Considering the current therapeutic strategies against COVID-19, the combination Hydroxychloroquine or chloroquine with macrolide is recommended. However, we have to confess that the absence of an effective treatment has led clinicians to redirect drugs that are known to be effective for other medical conditions to the treatment of COVID-19. Another important issue is the lacking of well designed studies. In this real life study a multinational registry analysis of the use of hydroxychloroquine or chloroquine with or without a macrolide for treatment of COVID-19 was recorded.
The registry comprised data from 671 hospitals in six continents. 96032 patients were hospitalised during the study period and met the inclusion criteria. Of these, 14888 patients were in the treatment groups (1868 received chloroquine, 3783 received chloroquine with a macrolide, 3016 received hydroxychloroquine, and 6221 received hydroxychloroquine with a macrolide) and 81144 patients were in the control group. 10698 (11.1%) patients died in hospital. After controlling for multiple confounding factors (age, sex, race or ethnicity, body-mass index, underlying cardiovascular disease and its risk factors, diabetes, underlying lung disease, smoking, immunosuppressed condition, and baseline disease severity), when compared with mortality in the control group (9.3%), hydroxychloroquine (18.0%; hazard ratio 1.335, 95% CI 1.223–1.457), hydroxychloroquine with a macrolide (23.8%; 1.447, 1.368–1.531), chloroquine (16.4%; 1.365, 1.218–1.531), and chloroquine with a macrolide (22.2%; 1.368, 1.273–1.469) were each independently associated with an increased risk of in-hospital mortality. Furthermore all hydroxychloroquine based regimens were independently associated with an increased risk of de-novo ventricular arrhythmia during hospitalisation.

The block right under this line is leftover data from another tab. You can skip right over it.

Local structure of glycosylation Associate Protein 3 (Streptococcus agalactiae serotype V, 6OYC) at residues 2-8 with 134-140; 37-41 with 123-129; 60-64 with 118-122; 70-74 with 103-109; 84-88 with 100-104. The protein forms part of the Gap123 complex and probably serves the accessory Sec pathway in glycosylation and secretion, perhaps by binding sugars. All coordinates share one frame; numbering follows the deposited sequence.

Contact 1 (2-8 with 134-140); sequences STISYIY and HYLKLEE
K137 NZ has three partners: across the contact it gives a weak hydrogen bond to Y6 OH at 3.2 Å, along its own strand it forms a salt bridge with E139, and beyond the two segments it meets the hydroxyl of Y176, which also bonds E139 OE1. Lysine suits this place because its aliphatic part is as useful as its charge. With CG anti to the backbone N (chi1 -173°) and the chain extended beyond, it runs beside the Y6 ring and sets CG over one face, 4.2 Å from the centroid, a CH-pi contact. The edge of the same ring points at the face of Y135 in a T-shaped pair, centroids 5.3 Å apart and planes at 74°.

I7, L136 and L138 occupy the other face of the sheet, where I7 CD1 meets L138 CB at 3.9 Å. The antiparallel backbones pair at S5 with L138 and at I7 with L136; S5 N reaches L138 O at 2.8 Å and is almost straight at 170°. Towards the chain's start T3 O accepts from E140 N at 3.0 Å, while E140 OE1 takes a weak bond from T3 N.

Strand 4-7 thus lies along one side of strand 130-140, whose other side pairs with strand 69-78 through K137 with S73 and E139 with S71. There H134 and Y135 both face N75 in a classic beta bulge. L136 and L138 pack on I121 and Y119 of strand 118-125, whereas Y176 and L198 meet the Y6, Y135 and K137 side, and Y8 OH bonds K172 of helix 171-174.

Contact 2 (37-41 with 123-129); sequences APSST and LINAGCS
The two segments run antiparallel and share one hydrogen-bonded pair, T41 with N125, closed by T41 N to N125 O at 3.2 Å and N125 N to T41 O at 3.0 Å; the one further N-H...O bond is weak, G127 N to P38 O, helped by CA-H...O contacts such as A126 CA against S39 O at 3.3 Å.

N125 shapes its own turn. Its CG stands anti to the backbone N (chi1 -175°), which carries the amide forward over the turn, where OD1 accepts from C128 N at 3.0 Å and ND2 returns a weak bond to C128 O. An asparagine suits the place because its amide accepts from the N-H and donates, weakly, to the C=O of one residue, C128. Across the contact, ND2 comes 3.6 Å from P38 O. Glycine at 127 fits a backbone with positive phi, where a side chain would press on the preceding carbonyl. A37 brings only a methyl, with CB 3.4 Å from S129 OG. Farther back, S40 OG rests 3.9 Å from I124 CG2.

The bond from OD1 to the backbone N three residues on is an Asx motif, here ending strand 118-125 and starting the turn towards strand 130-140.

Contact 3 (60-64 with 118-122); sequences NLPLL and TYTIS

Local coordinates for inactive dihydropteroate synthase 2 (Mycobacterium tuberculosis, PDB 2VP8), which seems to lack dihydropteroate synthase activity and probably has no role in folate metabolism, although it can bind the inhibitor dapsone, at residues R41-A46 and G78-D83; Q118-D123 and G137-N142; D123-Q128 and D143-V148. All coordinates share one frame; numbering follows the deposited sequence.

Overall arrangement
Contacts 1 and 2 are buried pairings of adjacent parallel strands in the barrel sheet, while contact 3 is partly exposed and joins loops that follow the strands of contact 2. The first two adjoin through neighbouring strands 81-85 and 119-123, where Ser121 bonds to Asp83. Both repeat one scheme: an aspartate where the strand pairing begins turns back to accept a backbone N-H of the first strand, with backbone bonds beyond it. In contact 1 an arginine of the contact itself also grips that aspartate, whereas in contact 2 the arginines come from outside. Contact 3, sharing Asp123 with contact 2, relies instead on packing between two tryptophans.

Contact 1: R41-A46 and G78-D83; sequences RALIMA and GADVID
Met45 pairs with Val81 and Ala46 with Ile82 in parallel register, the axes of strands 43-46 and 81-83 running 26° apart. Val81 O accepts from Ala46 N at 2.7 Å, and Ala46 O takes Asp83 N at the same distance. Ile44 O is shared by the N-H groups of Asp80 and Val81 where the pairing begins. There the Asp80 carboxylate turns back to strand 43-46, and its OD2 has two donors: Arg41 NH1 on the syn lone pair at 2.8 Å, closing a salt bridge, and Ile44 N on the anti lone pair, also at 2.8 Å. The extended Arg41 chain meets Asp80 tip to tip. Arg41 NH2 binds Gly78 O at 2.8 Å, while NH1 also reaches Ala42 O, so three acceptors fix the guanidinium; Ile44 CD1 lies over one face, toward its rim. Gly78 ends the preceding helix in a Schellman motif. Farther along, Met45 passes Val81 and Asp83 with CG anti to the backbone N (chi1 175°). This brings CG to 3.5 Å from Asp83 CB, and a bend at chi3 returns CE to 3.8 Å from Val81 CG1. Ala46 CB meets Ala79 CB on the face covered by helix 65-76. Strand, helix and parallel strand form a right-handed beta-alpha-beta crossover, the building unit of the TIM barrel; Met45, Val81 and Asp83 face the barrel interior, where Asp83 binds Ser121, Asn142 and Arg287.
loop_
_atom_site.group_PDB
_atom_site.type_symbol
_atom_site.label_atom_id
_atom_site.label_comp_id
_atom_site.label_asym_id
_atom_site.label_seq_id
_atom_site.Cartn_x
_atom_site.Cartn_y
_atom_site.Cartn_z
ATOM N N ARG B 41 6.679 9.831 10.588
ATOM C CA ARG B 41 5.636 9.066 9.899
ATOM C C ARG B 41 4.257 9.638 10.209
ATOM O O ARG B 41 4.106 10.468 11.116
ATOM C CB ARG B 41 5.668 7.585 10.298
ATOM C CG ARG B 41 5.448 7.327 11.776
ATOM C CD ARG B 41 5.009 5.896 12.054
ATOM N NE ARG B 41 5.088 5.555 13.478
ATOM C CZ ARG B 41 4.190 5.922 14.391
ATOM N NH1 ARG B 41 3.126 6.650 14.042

Do we treat our patients in a wrong way? Definitely no. During the pandemic clinicians and researchers failed to provide a well designed randomized trial for an effective and simultaneously safe treatment. Additionally, the primary outcome must be solely dedicated to mortality. Any other parameters must represent secondary outcomes.
Another critical point is the selection of patients and the clinical phase where the drug is initiated. In the onset of symptoms or during deterioration? Do we treat our patients with delay? I strongly believe that we have to create an algorithm where laboratory, radiological, clinical findings in combination with the clinical phase and the underlying factors that driven severity must be involved. Until then, the best supportive care, is the only factor that could change the negative prognosis of the disease.